Frozen ice through a sunset
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Americans know the Equifax data breach has left them vulnerable to identity theft, but few are doing anything about it.

Just 13 percent of consumers who said they knew about the breach have frozen their credit files, a new J.D. Power Pulse Survey found, even though 61 percent of consumers feel they are at “great risk” or “somewhat at risk” as a result.

Why the lack of action?

“I compare this a little bit to people who are living in the path of an approaching storm and they’re told to leave the area but don’t,” says J.D. Power’s Bob Neuhaus, who led the survey. “I think it’s a threat that doesn’t become real until somebody experiences identity theft or somebody close to them has experienced it.”

Inertia is not a good enough excuse. Freezing your credit at all three of the major credit reporting bureaus is one of the most important steps you can take to help safeguard your credit from would-be-thieves.

“If you choose to not protect your credit reports then there’s a chance, because of any of the hundreds of data breaches that have occurred in the past five years, that a fraudster will be able to apply for and open credit accounts in your name,” says John Ulzheimer, a nationally recognized credit expert who previously worked for FICO and Equifax.

Credit freezing 101

Now that the initial frenzy following the breach has passed, it should be a cinch to freeze your credit online in just a few steps. Equifax, TransUnion and Experian all allow you to enact a credit freeze online. It’s free to do at Equifax and $10 each at TransUnion and Experian.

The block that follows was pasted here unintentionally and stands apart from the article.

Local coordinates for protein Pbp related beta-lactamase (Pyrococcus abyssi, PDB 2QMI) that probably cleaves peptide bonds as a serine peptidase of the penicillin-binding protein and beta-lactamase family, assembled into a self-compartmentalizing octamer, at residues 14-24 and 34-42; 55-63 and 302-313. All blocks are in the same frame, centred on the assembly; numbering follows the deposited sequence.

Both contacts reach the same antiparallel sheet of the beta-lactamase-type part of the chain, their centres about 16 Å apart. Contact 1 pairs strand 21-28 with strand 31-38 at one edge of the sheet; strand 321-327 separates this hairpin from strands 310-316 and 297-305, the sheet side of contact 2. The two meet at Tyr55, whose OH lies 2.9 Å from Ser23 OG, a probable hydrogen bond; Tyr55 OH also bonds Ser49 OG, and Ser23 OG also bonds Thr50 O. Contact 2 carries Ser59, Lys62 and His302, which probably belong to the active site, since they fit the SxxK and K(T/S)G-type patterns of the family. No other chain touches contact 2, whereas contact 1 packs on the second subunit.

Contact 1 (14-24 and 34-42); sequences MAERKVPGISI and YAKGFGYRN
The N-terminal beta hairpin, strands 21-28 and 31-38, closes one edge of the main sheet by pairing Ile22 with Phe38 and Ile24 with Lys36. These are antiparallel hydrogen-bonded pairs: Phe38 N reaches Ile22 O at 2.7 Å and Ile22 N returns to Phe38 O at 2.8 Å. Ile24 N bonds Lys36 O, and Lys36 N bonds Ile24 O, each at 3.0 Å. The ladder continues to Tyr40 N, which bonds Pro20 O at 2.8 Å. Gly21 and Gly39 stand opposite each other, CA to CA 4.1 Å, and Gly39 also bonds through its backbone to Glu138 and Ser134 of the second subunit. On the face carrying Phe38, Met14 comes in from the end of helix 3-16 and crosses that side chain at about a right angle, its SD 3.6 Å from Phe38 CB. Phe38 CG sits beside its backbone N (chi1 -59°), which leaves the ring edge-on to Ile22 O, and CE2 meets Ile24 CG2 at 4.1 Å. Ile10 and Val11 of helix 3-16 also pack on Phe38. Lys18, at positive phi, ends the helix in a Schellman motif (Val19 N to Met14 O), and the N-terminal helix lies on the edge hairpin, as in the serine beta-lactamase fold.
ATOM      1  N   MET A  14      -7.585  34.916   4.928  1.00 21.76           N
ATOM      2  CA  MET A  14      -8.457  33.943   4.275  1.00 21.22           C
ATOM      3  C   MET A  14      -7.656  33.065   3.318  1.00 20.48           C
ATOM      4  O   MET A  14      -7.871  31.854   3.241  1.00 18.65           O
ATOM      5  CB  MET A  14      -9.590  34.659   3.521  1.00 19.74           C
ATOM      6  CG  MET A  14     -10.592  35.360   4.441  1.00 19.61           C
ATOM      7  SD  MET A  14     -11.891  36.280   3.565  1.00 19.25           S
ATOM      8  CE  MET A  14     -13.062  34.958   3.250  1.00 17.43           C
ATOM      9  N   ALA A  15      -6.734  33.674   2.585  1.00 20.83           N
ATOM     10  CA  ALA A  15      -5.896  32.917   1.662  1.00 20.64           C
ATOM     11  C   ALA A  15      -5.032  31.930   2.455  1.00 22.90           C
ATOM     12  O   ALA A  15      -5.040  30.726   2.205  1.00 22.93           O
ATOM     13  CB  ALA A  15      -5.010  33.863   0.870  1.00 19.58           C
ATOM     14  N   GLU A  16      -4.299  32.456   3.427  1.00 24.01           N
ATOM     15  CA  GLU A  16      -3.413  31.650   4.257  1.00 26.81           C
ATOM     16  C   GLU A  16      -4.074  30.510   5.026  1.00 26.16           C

Pro tip: After you have freezes set up, if you know you’ll be applying for a new credit card, a loan or something else where your credit will be checked, ask the source which bureau they use and set up a temporary credit thaw there.

There are other steps you can take too, to remain vigilant about your personal data. Be sure to monitor all activity on your accounts and get a copy your free credit report to make sure everything is as it should be.

Just not that into it

Why not do a credit freeze?

“There are many personal reasons why someone would be reluctant to freeze their credit. However, there is also a lot of misinformation about how to place the freeze and what exactly it does,” says Eva Velasquez, president of the Identity Theft Resource Center. “People are often reluctant because they do not understand how it will affect them.”

If you don’t want to set up a freeze, consider fraud alerts for your credit cards and bank accounts. A fraud alert will monitor your account in case of big purchases or a new credit card being opened in your name. It won’t necessarily flag you for smaller purchases though so a crook could make several smaller purchases before you’re aware that something is amiss.

These are free but expire every 90 days, so if you want a fraud alert to be effective, you’ll have to be rigorous about renewing it.

A fraud alert also won’t prevent identity theft from occurring but at least if there is suspicious activity on your account, you’ll know about it as soon as it happens and can take steps to stop it.